Difference between revisions of "Cirsium eatonii"

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{{Plant2000
 
{{Plant2000
|array architecture=racemiform,spiciform
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|apex architecture_or_shape=spiny
|array height_or_length=short
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|apex orientation=ascending,spreading
|array orientation=erect
+
|apex position=outer
|corolla coloration=purple
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|apex shape=linear-acicular,entire,plane,spine-tipped
|face external_texture=glabrous,glabrous
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|array architecture=subcapitate,spiciform,racemiform,branched
|head architecture=short-pedunculate,branched
+
|base orientation=short-appressed
|involucre external_texture=arachnoid-tomentose,glabrate
+
|blade shape=oblong
|involucre prominence=evident
+
|bract shape=spiny-fringed
|phyllary coloration=purple
+
|branch orientation=ascending
|phyllary position=outer
+
|caudex architecture=taprooted
|spine fragility=stout
+
|collar coloration=stramineous
|spine size=slender
+
|collar variability=differentiated
|stem orientation=ascending,erect
+
|corolla coloration=ochroleucous,yellow,lavender,pink,purple
|stem size=slender
+
|cypsela coloration=brown
|Flowering time=summer,jun,jul,aug,sep,fall
+
|face architecture=winged-petiolate,sessile
 +
|face arrangement=distributed
 +
|face count=present,many
 +
|face external_texture=glabrous,villous,glabrous,villous
 +
|face other=principal
 +
|face position=adaxial,basal,cauline,distal
 +
|face size=reduced,reduced
 +
|head architecture=sessile,short-pedunculate
 +
|head arrangement=crowded
 +
|head orientation=erect,nodding
 +
|involucre coloration=green,suffused,with,dark-c-purple,purple
 +
|involucre external_texture=villous,tomentose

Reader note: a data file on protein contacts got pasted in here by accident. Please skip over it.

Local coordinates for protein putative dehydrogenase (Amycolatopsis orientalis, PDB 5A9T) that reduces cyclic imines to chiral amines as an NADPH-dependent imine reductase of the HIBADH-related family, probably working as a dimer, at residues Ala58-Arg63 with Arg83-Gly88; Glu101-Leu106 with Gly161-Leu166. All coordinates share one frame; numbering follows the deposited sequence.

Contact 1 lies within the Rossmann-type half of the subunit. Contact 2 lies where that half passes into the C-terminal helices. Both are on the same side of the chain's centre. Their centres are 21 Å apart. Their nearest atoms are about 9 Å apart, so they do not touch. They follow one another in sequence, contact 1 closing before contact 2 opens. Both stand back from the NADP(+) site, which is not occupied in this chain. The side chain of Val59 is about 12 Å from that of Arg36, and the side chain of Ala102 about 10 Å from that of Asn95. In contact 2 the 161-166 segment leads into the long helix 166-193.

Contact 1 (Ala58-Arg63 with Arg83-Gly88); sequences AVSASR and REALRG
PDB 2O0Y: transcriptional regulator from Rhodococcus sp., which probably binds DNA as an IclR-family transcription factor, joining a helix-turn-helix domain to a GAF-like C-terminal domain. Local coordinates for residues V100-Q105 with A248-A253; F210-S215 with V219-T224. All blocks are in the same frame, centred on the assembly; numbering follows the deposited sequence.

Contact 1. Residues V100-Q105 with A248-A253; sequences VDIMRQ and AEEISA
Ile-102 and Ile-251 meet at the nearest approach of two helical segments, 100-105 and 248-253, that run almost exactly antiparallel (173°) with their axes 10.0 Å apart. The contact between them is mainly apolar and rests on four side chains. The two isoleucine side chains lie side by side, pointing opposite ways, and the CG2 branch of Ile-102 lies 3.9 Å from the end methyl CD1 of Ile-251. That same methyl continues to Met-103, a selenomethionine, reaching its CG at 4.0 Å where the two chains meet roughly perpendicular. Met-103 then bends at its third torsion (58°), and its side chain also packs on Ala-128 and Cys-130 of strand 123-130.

+
|involucre shape=ovoid,campanulate
 +
|involucre width=wider
 +
|lobe arrangement=spaced,spaced
 +
|lobe arrangement_or_shape=linear
 +
|margin arrangement=overlapping
 +
|margin shape=undulate,unlobed,spiny-dentate,pinnatifid,lance-oblong,triangular,3-lobed,spiny-dentate
 +
|midvein external_texture=arachnoid-tomentose
 +
|phyllary size=subequal
 +
|ridge width=narrow
 +
|stem architecture=simple,branched,branched
 +
|stem external_texture=glabrous,villous,tomentose,glabrate
 +
|stem internal_texture=fleshy
 +
|stem orientation=erect,ascending
 +
|tip position=exserted
 +
|tooth arrangement=spaced
 +
|trichome architecture=septate,septate,septate,septate,non-septate
 +
|trichome external_texture=arachnoid-tomentose
 +
|whole_organism life_style=perennial
 +
|Flowering time=mar,spring,apr,may,jun,summer,jul,aug,sep,fall,oct,nov
 
}}
 
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Variety eatonii is distributed on various of the sky islands in the Basin and Range province of Nevada and Utah. Habitats vary from shaded forest understory sites to forest openings or open exposed sites.
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Cirsium eatonii is a polymorphic species widely distributed in a high elevation archipelago across the central Rocky Mountains and the Intermountain Region. During Pleistocene glacial episodes, the progenitors of this species complex undoubtedly occupied lower elevation sites and likely had more contiguous populations. Post-glacial isolation of these populations in allopatric high elevation sites has allowed them to differentiate to a greater or lesser extent. Prehistoric or recent introgressive hybridization with other thistle species probably has contributed to the diversification of the complex (R. J. Moore and C. Frankton 1965). Several of the races recognized here as varieties have been treated in the past as species (e.g., C. clokeyi, C. peckii). Their current geographic isolation and more or less distinctive features might support such recognition, but application of this approach across the complex would result in a proliferation of microspecies.

Revision as of 21:15, 14 November 2013


Cirsium eatonii is a polymorphic species widely distributed in a high elevation archipelago across the central Rocky Mountains and the Intermountain Region. During Pleistocene glacial episodes, the progenitors of this species complex undoubtedly occupied lower elevation sites and likely had more contiguous populations. Post-glacial isolation of these populations in allopatric high elevation sites has allowed them to differentiate to a greater or lesser extent. Prehistoric or recent introgressive hybridization with other thistle species probably has contributed to the diversification of the complex (R. J. Moore and C. Frankton 1965). Several of the races recognized here as varieties have been treated in the past as species (e.g., C. clokeyi, C. peckii). Their current geographic isolation and more or less distinctive features might support such recognition, but application of this approach across the complex would result in a proliferation of microspecies.